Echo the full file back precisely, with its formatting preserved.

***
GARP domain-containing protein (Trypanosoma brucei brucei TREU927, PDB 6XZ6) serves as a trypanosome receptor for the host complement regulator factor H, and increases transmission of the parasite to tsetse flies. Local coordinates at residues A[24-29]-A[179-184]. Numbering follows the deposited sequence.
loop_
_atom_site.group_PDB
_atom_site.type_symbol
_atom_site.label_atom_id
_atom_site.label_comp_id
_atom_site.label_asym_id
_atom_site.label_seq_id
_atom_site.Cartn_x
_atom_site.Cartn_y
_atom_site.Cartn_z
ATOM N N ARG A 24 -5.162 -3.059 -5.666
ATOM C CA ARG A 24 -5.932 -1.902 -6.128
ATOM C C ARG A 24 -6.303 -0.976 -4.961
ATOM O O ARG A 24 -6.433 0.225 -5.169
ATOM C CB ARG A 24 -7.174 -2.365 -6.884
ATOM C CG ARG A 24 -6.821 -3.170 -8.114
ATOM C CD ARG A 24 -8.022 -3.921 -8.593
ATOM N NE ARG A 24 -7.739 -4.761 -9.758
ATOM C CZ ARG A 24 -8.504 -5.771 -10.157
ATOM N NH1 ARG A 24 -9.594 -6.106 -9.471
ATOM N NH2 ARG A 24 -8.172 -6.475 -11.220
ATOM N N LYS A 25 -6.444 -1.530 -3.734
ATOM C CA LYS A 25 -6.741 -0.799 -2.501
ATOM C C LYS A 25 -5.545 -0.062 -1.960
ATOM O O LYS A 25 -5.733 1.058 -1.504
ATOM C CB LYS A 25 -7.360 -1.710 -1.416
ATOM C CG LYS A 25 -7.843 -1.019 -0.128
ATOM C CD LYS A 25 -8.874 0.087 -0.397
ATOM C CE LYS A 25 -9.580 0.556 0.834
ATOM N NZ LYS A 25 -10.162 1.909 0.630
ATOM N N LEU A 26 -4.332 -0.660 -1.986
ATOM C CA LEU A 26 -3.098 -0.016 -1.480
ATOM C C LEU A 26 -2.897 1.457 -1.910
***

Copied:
GARP domain-containing protein (Trypanosoma brucei brucei TREU927, PDB 6XZ6) serves as a trypanosome receptor for the host complement regulator factor H, and increases transmission of the parasite to tsetse flies. Local coordinates at residues A[24-29]-A[179-184]. Numbering follows the deposited sequence.
loop_
_atom_site.group_PDB
_atom_site.type_symbol
_atom_site.label_atom_id
_atom_site.label_comp_id
_atom_site.label_asym_id
_atom_site.label_seq_id
_atom_site.Cartn_x
_atom_site.Cartn_y
_atom_site.Cartn_z
ATOM N N ARG A 24 -5.162 -3.059 -5.666
ATOM C CA ARG A 24 -5.932 -1.902 -6.128
ATOM C C ARG A 24 -6.303 -0.976 -4.961
ATOM O O ARG A 24 -6.433 0.225 -5.169
ATOM C CB ARG A 24 -7.174 -2.365 -6.884
ATOM C CG ARG A 24 -6.821 -3.170 -8.114
ATOM C CD ARG A 24 -8.022 -3.921 -8.593
ATOM N NE ARG A 24 -7.739 -4.761 -9.758
ATOM C CZ ARG A 24 -8.504 -5.771 -10.157
ATOM N NH1 ARG A 24 -9.594 -6.106 -9.471
ATOM N NH2 ARG A 24 -8.172 -6.475 -11.220
ATOM N N LYS A 25 -6.444 -1.530 -3.734
ATOM C CA LYS A 25 -6.741 -0.799 -2.501
ATOM C C LYS A 25 -5.545 -0.062 -1.960
ATOM O O LYS A 25 -5.733 1.058 -1.504
ATOM C CB LYS A 25 -7.360 -1.710 -1.416
ATOM C CG LYS A 25 -7.843 -1.019 -0.128
ATOM C CD LYS A 25 -8.874 0.087 -0.397
ATOM C CE LYS A 25 -9.580 0.556 0.834
ATOM N NZ LYS A 25 -10.162 1.909 0.630
ATOM N N LEU A 26 -4.332 -0.660 -1.986
ATOM C CA LEU A 26 -3.098 -0.016 -1.480
ATOM C C LEU A 26 -2.897 1.457 -1.910